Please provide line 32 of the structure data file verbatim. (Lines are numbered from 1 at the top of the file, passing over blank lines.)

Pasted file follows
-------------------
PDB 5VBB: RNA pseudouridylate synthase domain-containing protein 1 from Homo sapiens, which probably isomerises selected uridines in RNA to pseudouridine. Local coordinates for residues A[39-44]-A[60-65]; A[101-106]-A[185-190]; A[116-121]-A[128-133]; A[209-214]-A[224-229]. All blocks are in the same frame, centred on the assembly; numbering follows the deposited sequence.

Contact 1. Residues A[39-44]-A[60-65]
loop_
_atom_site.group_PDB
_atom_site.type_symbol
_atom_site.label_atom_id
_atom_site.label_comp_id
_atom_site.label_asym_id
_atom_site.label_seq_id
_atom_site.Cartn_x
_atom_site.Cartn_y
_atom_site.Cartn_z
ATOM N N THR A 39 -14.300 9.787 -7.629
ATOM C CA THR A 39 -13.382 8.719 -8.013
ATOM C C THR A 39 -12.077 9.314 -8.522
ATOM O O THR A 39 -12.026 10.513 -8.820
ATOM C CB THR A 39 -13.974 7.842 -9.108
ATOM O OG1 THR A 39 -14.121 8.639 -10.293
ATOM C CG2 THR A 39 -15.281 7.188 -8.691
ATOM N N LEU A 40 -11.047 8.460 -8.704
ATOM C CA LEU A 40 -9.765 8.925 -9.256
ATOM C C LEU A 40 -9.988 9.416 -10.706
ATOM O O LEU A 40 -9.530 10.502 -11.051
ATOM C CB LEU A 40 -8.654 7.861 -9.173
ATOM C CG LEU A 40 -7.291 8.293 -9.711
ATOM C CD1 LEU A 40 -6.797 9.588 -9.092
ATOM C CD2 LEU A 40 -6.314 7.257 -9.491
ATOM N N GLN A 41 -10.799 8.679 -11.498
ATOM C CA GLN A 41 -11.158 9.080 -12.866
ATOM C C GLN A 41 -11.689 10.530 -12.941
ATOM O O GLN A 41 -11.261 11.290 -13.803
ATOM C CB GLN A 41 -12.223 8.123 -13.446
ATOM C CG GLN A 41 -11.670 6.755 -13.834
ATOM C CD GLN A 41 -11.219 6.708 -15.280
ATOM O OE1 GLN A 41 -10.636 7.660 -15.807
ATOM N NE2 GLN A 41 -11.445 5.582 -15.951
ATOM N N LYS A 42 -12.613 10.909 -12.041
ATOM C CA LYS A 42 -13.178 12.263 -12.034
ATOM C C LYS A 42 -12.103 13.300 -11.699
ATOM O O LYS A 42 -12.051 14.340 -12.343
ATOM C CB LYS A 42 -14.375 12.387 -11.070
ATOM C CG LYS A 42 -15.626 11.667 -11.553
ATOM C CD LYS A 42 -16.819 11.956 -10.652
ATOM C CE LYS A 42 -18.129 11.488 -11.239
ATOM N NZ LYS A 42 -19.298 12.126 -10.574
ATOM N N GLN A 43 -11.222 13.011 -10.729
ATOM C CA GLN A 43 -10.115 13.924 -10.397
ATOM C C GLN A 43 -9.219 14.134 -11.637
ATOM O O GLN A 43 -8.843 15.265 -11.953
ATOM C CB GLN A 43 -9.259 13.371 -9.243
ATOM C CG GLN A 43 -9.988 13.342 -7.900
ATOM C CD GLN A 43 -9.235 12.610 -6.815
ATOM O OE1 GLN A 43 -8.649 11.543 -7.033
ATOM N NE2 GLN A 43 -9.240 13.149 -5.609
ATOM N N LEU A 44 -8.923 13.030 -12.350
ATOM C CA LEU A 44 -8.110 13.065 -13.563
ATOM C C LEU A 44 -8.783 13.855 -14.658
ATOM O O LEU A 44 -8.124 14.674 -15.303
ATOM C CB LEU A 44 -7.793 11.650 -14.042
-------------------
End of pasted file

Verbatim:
ATOM C CB GLN A 41 -12.223 8.123 -13.446